Can candy chutes stop the Coronavirus pandemic from ruining our Halloween?
Halloween this year is going to be a little trickier than usual. With Coronavirus still looming large around the country, many will be forced to reevaluate how they ensure a safe but spine-chilling Halloween. Traditional trick-or-treating is too high of a risk in the current times. Hordes of kids going door to door, pressing doorbell after doorbell, retrieving treats from neighbors, and all the while trying to remember to maintain the 6-foot social distancing rule just sounds like a COVID storm in the making. So what can we do?
Luckily the week before October 31 is when people are at their most inventive and go all-in on creative costumes and dazzling decorations. Well, this year those efforts are being joined by creative, pandemic-friendly ways of delivering candy to trick-or-treaters and one Chicago sweets store is keeping the Halloween spirit alive with a contest that encourages the creation of effective candy delivery systems.
Andersonville’s George’s Ice Cream and Sweets down on 5306 North Clark Street has launched a Candy Delivery System Invention Contest that will be decided on the morning of Halloween. The event calls for all inventors of all ages to come up with fun and creative ways to deliver candy from doors or windows to an awaiting candy bucket that must be at least six feet away. Submissions should include videos or photos of each invention and can be sent to firstname.lastname@example.org by Friday, October 30 at 17:00 PM.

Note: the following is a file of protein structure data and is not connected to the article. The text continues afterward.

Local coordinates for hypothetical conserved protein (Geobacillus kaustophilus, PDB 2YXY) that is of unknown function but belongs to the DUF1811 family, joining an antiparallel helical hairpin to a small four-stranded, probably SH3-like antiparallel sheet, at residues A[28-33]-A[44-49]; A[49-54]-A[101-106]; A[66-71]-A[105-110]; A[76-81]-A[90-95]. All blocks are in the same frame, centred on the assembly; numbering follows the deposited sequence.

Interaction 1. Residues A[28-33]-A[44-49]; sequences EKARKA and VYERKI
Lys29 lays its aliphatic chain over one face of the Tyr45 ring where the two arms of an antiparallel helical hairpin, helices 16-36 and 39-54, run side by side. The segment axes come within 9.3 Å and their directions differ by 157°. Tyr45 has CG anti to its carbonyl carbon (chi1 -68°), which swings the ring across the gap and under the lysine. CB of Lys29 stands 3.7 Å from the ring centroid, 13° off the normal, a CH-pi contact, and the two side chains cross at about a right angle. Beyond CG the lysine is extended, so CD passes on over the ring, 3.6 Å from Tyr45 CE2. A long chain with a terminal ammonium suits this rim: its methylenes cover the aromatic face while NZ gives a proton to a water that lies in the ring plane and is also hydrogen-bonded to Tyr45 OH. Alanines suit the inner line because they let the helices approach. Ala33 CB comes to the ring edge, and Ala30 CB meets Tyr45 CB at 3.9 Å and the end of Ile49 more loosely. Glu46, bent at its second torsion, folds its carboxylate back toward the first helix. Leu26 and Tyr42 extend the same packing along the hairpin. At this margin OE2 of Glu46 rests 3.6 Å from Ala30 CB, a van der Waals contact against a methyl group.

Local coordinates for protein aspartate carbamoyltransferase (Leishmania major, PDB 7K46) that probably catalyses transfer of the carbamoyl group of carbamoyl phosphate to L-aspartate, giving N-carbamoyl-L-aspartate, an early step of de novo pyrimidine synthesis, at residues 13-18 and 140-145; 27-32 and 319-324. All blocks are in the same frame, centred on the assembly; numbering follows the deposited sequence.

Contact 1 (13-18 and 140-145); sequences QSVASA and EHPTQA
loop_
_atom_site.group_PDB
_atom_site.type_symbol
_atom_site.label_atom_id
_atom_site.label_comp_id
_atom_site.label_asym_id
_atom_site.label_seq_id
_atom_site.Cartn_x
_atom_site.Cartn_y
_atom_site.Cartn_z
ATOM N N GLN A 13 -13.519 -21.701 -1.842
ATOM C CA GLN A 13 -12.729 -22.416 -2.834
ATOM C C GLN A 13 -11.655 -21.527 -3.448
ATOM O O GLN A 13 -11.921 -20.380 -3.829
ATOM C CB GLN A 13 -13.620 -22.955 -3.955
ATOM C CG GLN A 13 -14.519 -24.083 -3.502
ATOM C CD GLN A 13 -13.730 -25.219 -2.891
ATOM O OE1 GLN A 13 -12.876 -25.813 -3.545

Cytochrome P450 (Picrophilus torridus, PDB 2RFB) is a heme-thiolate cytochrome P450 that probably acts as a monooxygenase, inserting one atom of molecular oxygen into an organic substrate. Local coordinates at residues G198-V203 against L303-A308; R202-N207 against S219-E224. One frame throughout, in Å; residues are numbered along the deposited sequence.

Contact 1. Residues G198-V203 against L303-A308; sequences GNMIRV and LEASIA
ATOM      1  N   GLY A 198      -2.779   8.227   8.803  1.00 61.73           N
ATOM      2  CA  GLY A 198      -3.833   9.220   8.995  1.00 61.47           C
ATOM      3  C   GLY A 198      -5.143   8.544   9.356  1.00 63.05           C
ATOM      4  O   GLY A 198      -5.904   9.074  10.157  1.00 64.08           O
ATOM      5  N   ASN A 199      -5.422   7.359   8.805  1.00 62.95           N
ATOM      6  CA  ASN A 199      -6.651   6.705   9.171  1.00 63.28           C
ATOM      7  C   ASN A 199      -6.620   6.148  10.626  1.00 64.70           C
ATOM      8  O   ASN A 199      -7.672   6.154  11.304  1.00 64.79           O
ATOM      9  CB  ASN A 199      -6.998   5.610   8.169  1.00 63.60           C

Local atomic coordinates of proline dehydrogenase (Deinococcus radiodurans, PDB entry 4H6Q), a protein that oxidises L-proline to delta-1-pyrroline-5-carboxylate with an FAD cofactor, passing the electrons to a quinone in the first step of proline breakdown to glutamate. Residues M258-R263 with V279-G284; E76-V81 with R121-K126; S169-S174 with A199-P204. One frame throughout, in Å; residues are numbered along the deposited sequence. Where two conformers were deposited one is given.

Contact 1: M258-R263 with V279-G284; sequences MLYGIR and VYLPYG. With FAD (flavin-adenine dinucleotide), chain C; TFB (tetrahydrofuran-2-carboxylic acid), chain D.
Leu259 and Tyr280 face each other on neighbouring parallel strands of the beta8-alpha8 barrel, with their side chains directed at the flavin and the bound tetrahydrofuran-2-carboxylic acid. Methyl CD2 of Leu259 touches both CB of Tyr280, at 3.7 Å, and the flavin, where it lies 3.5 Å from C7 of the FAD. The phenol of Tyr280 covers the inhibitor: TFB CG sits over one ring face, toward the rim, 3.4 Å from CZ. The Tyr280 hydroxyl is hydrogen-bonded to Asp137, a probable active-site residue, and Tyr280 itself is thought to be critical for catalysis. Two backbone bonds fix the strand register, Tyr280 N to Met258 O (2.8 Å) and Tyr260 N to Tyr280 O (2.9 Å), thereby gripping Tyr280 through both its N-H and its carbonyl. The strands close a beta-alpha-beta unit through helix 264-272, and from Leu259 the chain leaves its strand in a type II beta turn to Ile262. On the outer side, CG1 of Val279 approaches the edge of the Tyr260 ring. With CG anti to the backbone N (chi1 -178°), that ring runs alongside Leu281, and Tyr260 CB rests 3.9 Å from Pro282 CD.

The winning candy delivery engineer (or engineers) for the most inventive, socially distanced trick-or-treating system will be announced on Halloween morning Saturday, October 31, at 11 AM. What’s the award we hear you ask? Five pints of ice cream.
So far inventions have included pipes fixed to porch banisters, pulley systems taking sweets from front doors to gates, and remote control vehicles making supply runs across the lawn. So what are you waiting for? Put on your thinking caps, grab your materials, and get resourceful. But remember! Submissions must allow candy to travel safely from a distance of six feet or more.
Here is some inspiration:
I bought an aluminum clothes dryer vent & decorated it for Halloween. Also decorated the fence & gate. I can stand up on our front porch & fling candies down the shoot into their bags/ baskets. If we don't get that many trick-or-treaters & I have candy left over, oh well 🤷♀️🍫. pic.twitter.com/PDhFnoBSWQ
— Gretchen Lindquist #MaskItOrCasket (@GretchenL0703) October 21, 2020
Candy chute designed, built, and tested. pic.twitter.com/YbRkj8pCGq
— Jeremy Zoss (@JZossMPLS) October 18, 2020
— Heather Burnside (@HeatherRadio) October 19, 2020